Welland Canal

Picture of Welland Canal
Picture flickr.com

The Welland Canal, one of the world’s amazing man-made wonders, was initially built in 1829 to connect Lake Erie to Lake Ontario and to give ships a safe detour around the Niagara Falls.

It is a key section of the St. Lawrence Seaway and the Great Lakes Waterway. Crossing the Niagara Peninsula from Port Weller in St. Catharines to Port Colborne, it allows ships to ascend and descend the Niagara Escarpment and bypass the Niagara Falls. The name currently refers to the fourth such canal, and three earlier and much smaller canals that serve the same route are also known as the Welland.

The Welland passes about 40,000,000 tons of cargo a year on approximately 3,000 boats. It was really a major growth factor in the city of Toronto, Ontario, the original channel and its successor permitted the delivery of goods to the Port of Montreal or to Quebec City from Great Lake ports such as Cleveland, Detroit, Milwaukee, Chicago, and other highly industrialized areas in the U.N. and Ontario.

By providing a shorter, more direct link to Lake Erie, the Welland Canal eclipsed other, narrower canals in the region, such as the Trent-Severn Waterway and, significantly, the Erie Canal (which linked the Atlantic and Lake Erie via New York City and Buffalo, New York).

The canal’s southern Lake Erie terminus is 99.5 meters (326 feet) higher than Lake Ontario’s northern terminus. Eight 24.4-meter (80 ft) ship locks are included in the canal. Seven of the locks (Locks 1-7, the ‘Lift’ locks) are 233.5 m (766 ft) long and raise (or lower) passing ships by 13 to 15 m (43 to 49 ft) each. The southernmost lock is 349.9 m (1,148 ft) in length (Lock 8-the ‘Guard’ or ‘Control’ lock). The Garden City Skyway crosses the canal, limiting the maximum height of the ships’ masts allowed on this canal to 35.5 m (116 ft).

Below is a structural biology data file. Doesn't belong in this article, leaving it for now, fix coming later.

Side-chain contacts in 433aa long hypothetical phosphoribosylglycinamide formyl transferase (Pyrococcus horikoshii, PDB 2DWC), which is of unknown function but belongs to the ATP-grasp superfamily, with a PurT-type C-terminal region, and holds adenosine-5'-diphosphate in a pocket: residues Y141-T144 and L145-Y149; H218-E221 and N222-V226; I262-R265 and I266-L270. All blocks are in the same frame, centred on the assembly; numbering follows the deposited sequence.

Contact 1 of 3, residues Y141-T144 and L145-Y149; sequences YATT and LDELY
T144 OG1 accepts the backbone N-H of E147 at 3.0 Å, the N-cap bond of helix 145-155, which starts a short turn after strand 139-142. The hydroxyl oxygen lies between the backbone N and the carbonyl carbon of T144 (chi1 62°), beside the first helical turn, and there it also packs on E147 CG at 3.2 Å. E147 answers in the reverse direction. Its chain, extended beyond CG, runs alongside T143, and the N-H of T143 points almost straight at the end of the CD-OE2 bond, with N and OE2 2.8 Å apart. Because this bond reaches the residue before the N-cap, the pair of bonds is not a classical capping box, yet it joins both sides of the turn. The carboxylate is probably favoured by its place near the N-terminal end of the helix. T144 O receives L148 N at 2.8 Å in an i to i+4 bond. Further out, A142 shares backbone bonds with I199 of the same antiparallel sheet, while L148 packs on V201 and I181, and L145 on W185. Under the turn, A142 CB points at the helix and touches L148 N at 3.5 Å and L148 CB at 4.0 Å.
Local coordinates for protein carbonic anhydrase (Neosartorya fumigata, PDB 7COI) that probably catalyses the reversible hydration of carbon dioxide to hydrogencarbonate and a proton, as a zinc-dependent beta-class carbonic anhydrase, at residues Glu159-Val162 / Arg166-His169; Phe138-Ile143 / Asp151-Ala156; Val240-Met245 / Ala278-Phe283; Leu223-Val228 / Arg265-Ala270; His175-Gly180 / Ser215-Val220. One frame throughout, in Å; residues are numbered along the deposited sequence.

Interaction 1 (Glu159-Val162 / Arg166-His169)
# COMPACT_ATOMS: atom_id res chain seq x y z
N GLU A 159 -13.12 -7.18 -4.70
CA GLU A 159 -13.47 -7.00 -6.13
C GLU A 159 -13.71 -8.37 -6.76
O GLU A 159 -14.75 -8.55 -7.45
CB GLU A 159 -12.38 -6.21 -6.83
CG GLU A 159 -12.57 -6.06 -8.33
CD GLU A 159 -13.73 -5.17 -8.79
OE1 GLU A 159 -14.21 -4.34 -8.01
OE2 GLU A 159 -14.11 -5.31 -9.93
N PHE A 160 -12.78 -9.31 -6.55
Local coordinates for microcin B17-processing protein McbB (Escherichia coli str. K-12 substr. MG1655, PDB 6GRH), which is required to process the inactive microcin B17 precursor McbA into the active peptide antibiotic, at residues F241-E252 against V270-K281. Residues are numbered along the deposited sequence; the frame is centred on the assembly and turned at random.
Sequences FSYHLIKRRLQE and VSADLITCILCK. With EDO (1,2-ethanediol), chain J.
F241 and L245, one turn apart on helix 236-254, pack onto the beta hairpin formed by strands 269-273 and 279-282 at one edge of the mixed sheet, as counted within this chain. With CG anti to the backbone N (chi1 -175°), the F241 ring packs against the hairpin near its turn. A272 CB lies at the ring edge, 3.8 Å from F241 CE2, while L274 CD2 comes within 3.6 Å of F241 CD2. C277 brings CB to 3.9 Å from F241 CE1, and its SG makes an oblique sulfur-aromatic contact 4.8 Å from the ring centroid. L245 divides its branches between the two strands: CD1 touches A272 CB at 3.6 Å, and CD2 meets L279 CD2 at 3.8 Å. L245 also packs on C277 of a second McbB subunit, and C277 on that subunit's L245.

The present canal

  • Maximum length of vessel: 740 ft (225.5 m)
  • Maximum draft for the vessel: 8.08 m (26.5 ft)
  • Maximum clearance above-water: 35.5 m (116 ft)
  • Change in elevation between Lake Ontario and Lake Erie: 326 ft (99,5 m)
  • Average time between the lakes for transit: 11 hours
  • Canal length: 43.5 km (27.0 mi)

First Welland Canal

The Welland Canal Company was incorporated after a petition by nine “freeholders of the District of Niagara” by the Province of Upper Canada in 1824. William Hamilton Merritt, who was partly looking to provide his many water-powered industries along the Twelve Mile Creek in Thorold with a regular flow of water, was one of the petitioners. Construction began on November 30 at Allanburg, Ontario, at a point now marked as such on Bridge No. 11’s west end (formerly Highway 20). On November 30, 1829 (exactly five years to the day, after the ground-breaking in 1824), this canal opened for a trial run. The schooner Anne & Jane (also referred to as ‘Annie & Jane’ in some texts) made the first transit, upbound to Buffalo, N.Y., with Merritt as a passenger on her deck after a short ceremony at Lock One, in Port Dalhousie.